Okra (Hibiscus esculentus) is also known as gumbo and lady’s fingers. It is a member of the Malvaceae (Malva) Family, which makes it a relative of cotton, hibiscus and hollyhock. Okra is native to Africa, probably near Ethiopia. The word okra is derived from nkruman, from a language spoken on Africa’s Gold Coast called Twi. The Moors brought okra to Europe.
Okra helps lubricate the large intestines due to its bulk laxative qualities. It is a supreme vegetable for those feeling weak, exhausted, and suffering from depression. Okra is used for healing ulcers and to keep joints limber. It helps to neutralize acids, being very alkaline, and provides a temporary protective coating for the digestive tract. Okra treats lung inflammation, sore throat, and irritable bowel. In India, okra has been used successfully in experimental blood plasma replacements.
Commonly used in Creole cooking, okra can be sliced into wheel like shapes and added to salads or used in soups as a thickener. It combines well with tomatoes, which minimizes its gelatinous consistency. Try okra sliced in salads, used for dips, or added to vegetable juices. It is a rich source of beta-carotene, B complex, vitamin C, calcium, iron, phosphorus, potassium, and sodium. It’ s rich content of electrolytes helps the body’s balance of fluids, necessary for nerve impulse transmission. Okra contains pectin, which helps lower blood cholesterol levels. Select small okra, less than four inches long, that are firm and resilient for maximum tenderness.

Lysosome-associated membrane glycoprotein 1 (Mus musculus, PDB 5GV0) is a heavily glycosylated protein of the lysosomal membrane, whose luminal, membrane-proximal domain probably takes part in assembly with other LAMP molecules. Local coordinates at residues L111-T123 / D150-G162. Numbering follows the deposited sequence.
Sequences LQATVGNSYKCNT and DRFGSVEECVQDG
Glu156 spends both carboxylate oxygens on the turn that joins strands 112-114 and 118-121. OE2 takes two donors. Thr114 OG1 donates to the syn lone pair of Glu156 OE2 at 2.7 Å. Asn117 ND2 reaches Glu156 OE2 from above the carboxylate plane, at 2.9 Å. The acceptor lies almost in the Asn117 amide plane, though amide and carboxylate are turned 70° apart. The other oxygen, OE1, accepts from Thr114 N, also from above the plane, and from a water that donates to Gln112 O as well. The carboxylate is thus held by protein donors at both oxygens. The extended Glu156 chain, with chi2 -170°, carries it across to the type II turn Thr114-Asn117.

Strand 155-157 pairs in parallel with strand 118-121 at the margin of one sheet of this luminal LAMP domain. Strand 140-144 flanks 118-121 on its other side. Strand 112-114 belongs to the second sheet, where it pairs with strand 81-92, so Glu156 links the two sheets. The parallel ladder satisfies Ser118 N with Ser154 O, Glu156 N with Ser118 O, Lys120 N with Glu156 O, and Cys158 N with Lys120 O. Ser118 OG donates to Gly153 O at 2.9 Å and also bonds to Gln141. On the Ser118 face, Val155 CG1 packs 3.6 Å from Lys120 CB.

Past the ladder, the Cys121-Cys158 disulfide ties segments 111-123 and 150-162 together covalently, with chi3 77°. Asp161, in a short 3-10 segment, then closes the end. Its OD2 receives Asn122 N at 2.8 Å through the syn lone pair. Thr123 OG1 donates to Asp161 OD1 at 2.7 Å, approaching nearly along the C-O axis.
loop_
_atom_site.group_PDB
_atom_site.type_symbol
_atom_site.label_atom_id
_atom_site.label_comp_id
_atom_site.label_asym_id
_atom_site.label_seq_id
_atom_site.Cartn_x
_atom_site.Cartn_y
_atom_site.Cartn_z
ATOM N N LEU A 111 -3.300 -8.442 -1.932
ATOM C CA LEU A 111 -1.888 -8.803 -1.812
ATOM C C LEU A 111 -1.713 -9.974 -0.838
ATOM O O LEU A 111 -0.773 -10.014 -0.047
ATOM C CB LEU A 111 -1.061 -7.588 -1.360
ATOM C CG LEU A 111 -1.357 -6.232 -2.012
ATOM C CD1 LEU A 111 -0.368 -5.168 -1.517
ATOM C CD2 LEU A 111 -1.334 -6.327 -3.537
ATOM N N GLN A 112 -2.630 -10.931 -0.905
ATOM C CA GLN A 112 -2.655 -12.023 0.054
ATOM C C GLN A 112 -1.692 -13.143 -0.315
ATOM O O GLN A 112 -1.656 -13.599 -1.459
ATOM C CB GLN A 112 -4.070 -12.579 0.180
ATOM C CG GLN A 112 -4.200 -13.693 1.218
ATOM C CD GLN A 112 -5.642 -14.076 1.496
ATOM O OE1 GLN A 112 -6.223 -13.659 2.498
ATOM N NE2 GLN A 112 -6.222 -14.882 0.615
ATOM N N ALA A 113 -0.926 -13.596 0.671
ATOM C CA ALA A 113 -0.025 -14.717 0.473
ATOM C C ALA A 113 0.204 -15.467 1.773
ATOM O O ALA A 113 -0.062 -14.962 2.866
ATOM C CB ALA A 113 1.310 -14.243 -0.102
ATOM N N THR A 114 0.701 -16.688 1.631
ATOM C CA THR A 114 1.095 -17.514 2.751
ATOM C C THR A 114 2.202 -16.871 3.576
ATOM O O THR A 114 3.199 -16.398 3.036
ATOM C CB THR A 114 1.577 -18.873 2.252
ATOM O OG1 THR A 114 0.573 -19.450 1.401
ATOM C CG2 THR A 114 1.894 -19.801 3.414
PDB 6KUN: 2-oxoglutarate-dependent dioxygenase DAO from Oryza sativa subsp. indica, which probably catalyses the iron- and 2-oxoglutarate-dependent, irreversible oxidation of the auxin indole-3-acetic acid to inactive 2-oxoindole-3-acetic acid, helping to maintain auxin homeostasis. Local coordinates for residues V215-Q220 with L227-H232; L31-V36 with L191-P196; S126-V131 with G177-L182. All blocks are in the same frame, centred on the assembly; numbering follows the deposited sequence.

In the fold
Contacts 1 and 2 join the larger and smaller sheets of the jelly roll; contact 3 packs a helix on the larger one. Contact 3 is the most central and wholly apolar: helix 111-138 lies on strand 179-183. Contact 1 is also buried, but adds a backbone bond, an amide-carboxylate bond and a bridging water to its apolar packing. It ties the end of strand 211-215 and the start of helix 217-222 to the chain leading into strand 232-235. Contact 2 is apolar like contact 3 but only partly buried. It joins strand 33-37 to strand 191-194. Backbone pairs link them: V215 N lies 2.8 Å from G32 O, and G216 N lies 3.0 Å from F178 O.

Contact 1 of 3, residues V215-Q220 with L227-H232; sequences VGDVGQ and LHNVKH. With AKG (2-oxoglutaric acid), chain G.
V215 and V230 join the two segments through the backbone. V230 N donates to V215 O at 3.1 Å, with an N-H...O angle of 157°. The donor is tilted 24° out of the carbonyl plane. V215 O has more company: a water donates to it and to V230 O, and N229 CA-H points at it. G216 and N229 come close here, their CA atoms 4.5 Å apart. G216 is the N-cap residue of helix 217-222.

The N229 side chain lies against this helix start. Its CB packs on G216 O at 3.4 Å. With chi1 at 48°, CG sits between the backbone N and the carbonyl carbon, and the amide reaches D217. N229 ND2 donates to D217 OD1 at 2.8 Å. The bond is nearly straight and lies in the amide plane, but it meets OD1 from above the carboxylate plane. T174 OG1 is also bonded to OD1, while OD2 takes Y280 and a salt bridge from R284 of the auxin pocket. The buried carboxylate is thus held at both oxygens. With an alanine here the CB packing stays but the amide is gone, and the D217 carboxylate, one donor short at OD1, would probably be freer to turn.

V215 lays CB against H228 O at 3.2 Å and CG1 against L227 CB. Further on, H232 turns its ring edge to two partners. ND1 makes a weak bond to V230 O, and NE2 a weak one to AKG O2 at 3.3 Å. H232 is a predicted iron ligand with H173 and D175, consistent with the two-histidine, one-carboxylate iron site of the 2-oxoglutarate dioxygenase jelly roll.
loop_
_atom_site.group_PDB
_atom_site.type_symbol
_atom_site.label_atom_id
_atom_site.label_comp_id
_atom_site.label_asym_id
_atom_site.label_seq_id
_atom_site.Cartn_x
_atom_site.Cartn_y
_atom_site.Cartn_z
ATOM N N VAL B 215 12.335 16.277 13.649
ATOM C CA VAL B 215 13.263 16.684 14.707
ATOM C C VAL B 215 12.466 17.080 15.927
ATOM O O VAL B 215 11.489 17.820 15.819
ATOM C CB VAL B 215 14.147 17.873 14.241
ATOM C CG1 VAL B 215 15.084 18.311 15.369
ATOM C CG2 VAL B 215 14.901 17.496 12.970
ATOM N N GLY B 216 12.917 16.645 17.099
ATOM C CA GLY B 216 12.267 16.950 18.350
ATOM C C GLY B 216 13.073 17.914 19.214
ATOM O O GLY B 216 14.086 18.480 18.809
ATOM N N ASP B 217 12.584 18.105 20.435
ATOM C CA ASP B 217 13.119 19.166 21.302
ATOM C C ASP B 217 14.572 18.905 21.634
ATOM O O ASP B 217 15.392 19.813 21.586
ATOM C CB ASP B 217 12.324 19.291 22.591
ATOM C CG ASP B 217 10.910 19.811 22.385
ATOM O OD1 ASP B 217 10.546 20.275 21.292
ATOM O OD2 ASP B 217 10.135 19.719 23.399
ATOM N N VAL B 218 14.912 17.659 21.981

Dried okra pods have been ground into high protein flour. Okra seeds are pressed for their edible oil. Topically, an okra poultice has been applied to heal burns, soothe poison ivy and psoriasis when other remedies are not available. The juice can be used as a gargle for sore throats.